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The STRIVE Method: Failure

Over the next few months, you will receive a series of articles sharing the philosophy and process of The STRIVE Method, the beating heart of 1000 Days Sober. The STRIVE Method is a six-step process of change, and 'Failure' comes from the first of those six steps: 'Stuck.'

How many times have you tried to stop drinking?

How many times have you tried to lose weight, meditate more, eat healthier, avoid sugar, not watch porn, not gamble, not spend too much time in front of video games?

If you answer 'plenty', then you have some evidence that you 'want' to change. 

So why isn't change happening?


Attribution is the process by which we perceive the causes of behaviours and events.

For example, if we know someone drinks too much alcohol, we investigate internally, leading to assumptions crystallised as facts. We could call this mind-reading. 

"Terry drinks too much because he doesn't care about his health."

We also use attribution internally. 

If you've tried and failed to stop drinking on numerous occasions, then the internal dialogue begins as you start attributing reasons for your failures.

I don't have enough willpower.

I don't have the right genes.

I don't have the right personality.

I don't have enough confidence.

I don't have enough motivation.

When it comes to attribution, we often externalise it, thus impeding the process of change.

I can't stop drinking if Tom won't stop.

I can't stop drinking if all of my friends drink.

I can't stop drinking, what will I do at the football game?

I can't stop drinking and still enjoy myself in the pub.


One of the critical emotions we have to develop if we want to be someone that doesn't drink alcohol is hope. Hope keeps us in the game. Hope keeps us in the arena. Hope gives us the energy to rebound when we hit a wall. 

If we have no awareness of internal and external attribution, then the constant negative self-talk can lead to hopelessness and despair. Our levels of hope oscillate. You may have found 1000 Days Sober after Googling for aid during a moment of hopelessness. Then you signed up for this experience, and hope emerges through the dark clouds.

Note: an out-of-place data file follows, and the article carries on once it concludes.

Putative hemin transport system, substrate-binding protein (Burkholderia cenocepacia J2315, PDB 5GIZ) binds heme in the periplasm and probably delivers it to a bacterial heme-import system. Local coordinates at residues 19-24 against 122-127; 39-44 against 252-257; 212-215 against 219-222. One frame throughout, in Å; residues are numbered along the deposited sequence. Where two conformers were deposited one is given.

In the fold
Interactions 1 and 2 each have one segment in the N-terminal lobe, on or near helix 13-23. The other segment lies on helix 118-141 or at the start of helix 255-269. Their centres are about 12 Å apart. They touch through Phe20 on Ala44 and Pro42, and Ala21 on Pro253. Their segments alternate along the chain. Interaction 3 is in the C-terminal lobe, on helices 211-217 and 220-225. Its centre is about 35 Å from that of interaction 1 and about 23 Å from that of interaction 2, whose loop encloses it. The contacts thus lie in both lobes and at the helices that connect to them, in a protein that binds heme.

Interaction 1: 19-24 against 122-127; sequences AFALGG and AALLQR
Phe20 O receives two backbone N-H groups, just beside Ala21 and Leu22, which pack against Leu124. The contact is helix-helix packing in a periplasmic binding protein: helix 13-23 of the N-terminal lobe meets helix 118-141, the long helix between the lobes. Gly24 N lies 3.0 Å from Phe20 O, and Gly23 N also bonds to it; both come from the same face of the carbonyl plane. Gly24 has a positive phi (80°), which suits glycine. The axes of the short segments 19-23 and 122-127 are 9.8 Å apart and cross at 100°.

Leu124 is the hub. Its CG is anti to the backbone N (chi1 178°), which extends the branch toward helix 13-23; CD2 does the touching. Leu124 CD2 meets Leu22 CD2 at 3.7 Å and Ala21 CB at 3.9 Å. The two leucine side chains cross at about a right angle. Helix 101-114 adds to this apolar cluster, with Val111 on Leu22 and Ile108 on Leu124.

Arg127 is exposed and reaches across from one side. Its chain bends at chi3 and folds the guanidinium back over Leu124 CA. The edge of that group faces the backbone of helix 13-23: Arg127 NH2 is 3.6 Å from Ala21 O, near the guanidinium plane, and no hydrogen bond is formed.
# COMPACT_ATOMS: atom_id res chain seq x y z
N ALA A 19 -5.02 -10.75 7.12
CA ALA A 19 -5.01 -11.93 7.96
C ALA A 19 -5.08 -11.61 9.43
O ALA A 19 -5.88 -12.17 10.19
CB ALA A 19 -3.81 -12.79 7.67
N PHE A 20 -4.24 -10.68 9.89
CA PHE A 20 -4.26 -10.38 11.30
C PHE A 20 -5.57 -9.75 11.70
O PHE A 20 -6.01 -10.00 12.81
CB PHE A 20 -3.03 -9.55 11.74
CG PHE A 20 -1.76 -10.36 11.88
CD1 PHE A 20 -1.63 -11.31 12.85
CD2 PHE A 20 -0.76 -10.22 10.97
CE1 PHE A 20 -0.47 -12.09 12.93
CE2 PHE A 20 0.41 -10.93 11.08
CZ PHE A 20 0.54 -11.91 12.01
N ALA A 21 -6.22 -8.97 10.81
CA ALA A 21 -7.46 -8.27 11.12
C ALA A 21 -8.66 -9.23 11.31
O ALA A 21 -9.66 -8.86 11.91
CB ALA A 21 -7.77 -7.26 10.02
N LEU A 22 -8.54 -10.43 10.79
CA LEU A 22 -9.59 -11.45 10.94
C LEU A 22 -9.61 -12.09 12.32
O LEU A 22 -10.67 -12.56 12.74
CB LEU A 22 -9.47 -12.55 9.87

Another critical factor when it comes to failure is your readiness for change, and that's why we created The Strive Method.

Imagine, you decide that you want to quit alcohol on January 1st. The 'want' is there, and you feel a sense of hope.

Then after a few days of not drinking, your friends invite you out to a party, and the internal attribution begins. Soon you realise that you're not prepared to stop going to parties with your friends. You can't do it without drinking. 

Are you ready to stop going to the pub?

Are you ready to change your friends?

Are you ready to change your entire social structure?

Are you ready to start meditating?

Feeling Good author, David Burns, calls the failure to overcome these obstacles: Resistance, and breaks it down into 1. Process Resistance, and 2. Outcome Resistance.

In a nutshell vision.

Process Resistance

We want to stop drinking, but we're not prepared to do the work needed for effective change.

Outcome Resistance

We want to stop drinking, but we're not prepared to let go of the value that alcohol provides us, leading to intense cravings and desire. 

Readiness For Change

If you change anything in your life when you're not ready, then the likelihood that you'll fail due to excessive attribution heightens considerably. 


Due to the nature of luck in the game of poker, professional poker players learn to accept that they're going to lose more hands/tournaments/sessions than they will win. Successive losses are known as 'downswings', and the emotions are similar to someone who drinks (when they don't want to), and then develops a case of the 'f*ck-its.'

The best in the business have to develop the mental fortitude to deal with these losses. They do so by understanding the laws of randomness and not becoming attached to the outcome. Pros focus on how well they played each hand.

Pro poker players expect to lose; winning is a bonus.

We can adopt this same philosophy when it comes to our journey to become someone that doesn't drink alcohol. It's not rational to expect you to string together a run of 1000 days sober until you're ready to take action. Even then, you could repeat day 1's more often than you'd like.

We have to accept that failure is part of the process, and how we bounce back from it is more important than trying to avoid it. Some of the most experienced people who don't drink alcohol that I know had their Eureka moments during a case of the 'f*ck-its.'

Next Steps

How does internal and external attribution show up in your life?

How can you increase your levels of hope?

Share your feelings on your attempts to stop drinking, and how failure ties into that. Write honestly and from the heart. 

Finally, take a look at what you've written, and see if you can reframe it so 'failure' is viewed in a more positive light.

If you want to learn more about The STRIVE Method for Addictions, Relationships, or Self Discovery then head to and sign up for a "Choose Yourself" Call.